Cellou Diallo was well-known as a former Prime Minister and, rather than travelling abroad for his education, as many did, he went to school in Guinea.  Diallo was able to turn out huge crowds during his campaign for the first round of the 2010 presidential election which took place on June 27, 2010.  See video, #1, directly below of one of Diallo’s campaign rally in Conakry in late May. 

Gen. Sekouba Konate was appointed interim president of Guinea after a bullet to the head of junta leader, Dadis Camara, cleared the way.  Konate had three primary jobs:  produce a presidential election, turn the levers of the government to ensure an Alpha Conde victory, and command security services to repress the people before, during and after the election to prevent “messy” challenges.  Konate did a stellar job in all three areas for which he was well-compensated.

When Ben Sekou Sylla, president of the CENI, showed the initial first round results of the June 27 election to Sekouba Konate, it showed Diallo was first, Sidya Toure was second, Conde was third or fourth, and Kouyate was third or fourth.   Konate, partly because of a personal vendetta with Toure told Sylla to drop him from second place to third and put Conde in second place instead.  It is not clear whether Conde leap-frogged over both Toure and Kouyate, or just Toure.  As one might expect, Toure was livid as were his followers, most of whom were Soussou.   A large group of Soussou women appeared in front of Konate’s house to demonstrate against his interference in the election.  See post #8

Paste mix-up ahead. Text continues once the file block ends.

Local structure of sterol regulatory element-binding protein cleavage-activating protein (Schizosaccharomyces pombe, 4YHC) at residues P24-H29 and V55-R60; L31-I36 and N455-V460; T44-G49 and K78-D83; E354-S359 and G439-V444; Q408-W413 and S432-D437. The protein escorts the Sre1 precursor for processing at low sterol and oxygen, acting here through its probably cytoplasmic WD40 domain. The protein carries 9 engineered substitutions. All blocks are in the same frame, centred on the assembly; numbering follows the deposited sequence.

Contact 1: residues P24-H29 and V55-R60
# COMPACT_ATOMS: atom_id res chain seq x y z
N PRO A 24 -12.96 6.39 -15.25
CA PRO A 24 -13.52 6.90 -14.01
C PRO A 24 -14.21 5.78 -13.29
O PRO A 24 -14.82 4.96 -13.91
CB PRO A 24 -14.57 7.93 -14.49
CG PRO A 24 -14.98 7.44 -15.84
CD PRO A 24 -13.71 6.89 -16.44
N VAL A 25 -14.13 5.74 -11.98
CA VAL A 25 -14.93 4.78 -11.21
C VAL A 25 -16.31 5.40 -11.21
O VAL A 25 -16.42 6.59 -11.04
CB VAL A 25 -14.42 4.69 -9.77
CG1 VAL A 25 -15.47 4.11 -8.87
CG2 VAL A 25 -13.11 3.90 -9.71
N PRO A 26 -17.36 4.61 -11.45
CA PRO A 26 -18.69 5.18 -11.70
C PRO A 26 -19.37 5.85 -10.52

After many filings with the CENI over election fraud, the Supreme Court announced the results of the final vote for the first round: Diallo received  44%, Alpha Conde received 18%, and Sidya Toure received 13%.  In reality, Diallo and Toure results were higher and Conde scored less than 18%.  See post #12